But the overriding attribute evident here is a willingness to believe things about the world based not on evidence or reality but on what they want the world to be. They don't want George Bush investigated, and thus, they simply want to believe that Americans dislike investigations (exactly the same way they wanted to believe things were going well in Iraq, so they were, and reports to the contrary about "violence" and "civil war" were media fabrications).

Thus, they didactically assert, over and over, that Congress is in trouble for investigating Bush too much even though that claim is overwhelmingly contradicted by the actual evidence:

CNN poll, August 30-September 2, 2006:

Do you think it would be good for the country or bad for the country if the Democrats in Congress were able to conduct official investigations into what the Bush Administration has done in the past six years?

Good - 57%

Bad - 41%

Unsure - 2%


From Rasmussen Reports, July 12, 2007:

Have there been too many investigations of the White House, not enough investigations, or about the right amount of investigations?

Too many - 32%

Not enough - 39%

About right - 19%


From the USA Today poll, March 23-25, 2007:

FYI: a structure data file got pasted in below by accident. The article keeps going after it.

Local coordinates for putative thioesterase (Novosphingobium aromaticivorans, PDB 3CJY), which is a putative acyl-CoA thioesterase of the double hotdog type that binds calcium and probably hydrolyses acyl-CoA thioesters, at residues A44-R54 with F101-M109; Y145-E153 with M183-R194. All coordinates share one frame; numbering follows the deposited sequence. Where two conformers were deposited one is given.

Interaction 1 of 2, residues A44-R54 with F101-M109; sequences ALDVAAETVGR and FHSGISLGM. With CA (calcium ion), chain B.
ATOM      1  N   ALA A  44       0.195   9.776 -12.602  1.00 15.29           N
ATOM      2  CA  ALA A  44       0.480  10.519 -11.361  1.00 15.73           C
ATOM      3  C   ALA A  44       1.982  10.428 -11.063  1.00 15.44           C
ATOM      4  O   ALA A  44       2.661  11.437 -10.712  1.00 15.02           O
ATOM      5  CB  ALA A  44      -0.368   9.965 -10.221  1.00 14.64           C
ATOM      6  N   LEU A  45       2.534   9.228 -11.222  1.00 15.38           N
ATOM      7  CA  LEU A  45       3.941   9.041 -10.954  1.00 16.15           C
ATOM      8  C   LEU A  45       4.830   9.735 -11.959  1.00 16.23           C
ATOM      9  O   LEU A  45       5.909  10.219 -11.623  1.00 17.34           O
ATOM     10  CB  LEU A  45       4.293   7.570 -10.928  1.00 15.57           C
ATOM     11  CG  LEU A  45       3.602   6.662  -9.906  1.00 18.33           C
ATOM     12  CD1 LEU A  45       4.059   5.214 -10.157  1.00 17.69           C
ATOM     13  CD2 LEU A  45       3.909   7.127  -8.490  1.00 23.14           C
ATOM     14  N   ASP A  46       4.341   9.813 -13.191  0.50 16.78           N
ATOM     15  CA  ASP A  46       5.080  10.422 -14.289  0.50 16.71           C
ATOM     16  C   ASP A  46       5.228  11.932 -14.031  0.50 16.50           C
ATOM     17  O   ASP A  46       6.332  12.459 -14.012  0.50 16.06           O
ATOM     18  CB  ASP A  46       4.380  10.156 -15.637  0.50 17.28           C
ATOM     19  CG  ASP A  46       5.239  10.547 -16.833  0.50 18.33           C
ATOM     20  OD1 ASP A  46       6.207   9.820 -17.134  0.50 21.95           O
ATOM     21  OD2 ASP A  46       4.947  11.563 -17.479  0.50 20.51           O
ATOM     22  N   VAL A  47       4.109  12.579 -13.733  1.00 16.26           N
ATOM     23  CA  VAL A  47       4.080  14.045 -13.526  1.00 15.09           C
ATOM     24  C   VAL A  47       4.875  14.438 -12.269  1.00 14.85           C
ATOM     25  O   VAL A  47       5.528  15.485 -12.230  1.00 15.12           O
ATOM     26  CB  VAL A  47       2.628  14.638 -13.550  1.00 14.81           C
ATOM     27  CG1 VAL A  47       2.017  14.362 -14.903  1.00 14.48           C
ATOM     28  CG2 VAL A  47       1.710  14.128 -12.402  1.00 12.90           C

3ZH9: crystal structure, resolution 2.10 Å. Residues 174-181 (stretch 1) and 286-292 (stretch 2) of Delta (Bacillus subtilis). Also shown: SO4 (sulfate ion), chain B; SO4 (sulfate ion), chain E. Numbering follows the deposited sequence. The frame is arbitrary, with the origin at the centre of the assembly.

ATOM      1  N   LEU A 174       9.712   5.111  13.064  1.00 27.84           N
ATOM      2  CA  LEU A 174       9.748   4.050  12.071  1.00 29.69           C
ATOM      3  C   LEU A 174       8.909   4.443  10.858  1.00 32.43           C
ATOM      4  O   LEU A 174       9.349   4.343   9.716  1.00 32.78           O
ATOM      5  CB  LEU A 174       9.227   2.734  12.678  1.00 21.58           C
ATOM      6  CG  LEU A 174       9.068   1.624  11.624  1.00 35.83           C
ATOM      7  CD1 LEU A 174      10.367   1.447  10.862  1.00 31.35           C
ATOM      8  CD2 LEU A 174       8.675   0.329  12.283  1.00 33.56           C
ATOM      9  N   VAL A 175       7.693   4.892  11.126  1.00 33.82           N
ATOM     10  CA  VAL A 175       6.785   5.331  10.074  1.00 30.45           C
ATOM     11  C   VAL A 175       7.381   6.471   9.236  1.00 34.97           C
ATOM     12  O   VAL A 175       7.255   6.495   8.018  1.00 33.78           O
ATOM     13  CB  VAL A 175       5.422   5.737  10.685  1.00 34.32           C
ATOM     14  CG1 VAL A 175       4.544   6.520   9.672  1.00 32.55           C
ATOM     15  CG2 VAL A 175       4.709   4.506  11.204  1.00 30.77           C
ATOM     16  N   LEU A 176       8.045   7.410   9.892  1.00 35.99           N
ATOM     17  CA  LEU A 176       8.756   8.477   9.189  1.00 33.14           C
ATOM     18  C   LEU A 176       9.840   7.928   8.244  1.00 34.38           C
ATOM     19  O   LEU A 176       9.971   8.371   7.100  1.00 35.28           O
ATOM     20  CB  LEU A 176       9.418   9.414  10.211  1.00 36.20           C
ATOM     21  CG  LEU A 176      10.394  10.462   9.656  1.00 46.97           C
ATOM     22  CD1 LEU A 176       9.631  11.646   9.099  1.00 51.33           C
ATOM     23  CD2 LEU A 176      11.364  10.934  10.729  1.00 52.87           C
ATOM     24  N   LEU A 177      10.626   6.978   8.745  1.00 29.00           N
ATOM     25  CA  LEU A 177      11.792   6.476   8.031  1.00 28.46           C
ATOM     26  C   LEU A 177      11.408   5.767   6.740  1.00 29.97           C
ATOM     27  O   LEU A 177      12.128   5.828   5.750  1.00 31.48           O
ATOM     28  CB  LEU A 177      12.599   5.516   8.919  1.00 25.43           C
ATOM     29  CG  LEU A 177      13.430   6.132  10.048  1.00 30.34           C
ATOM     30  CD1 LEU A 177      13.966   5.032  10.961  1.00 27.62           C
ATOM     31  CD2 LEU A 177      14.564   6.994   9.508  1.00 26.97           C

14. Do you think Congress should -- or should not -- investigate the involvement of White House officials in this matter [the U.S. attorneys firings]?

Yes, should - 72%;

No, should not - 21%

15. If Congress investigates these dismissals, in your view, should President Bush and his aides -- [ROTATED: invoke "executive privilege" to protect the White House decision making process (or should they) drop the claim of executive privilege and answer all questions being investigated]?

Invoke executive privilege - 26%;

Answer all questions - 68%

16. In this matter, do you think Congress should or should not issue subpoenas to force White House officials to testify under oath about this matter?

Yes, should - 68%;

No, should not - 24%


From Rasmussen Reports, July 12, 2007:

Is Congress really seeking information about the firing of U.S. attorneys, or is Congress simply seeking to harass the White House?

Seeking information - 43%

Harass the White House - 32%

The only ones who oppose investigations are the 30% who support the administration in all circumstances. But Americans generally want investigations and oversight of the President; they overwhelmingly favor investigations of the U.S. attorney scandal; and substantial numbers believe that Congress in general is investigating too little.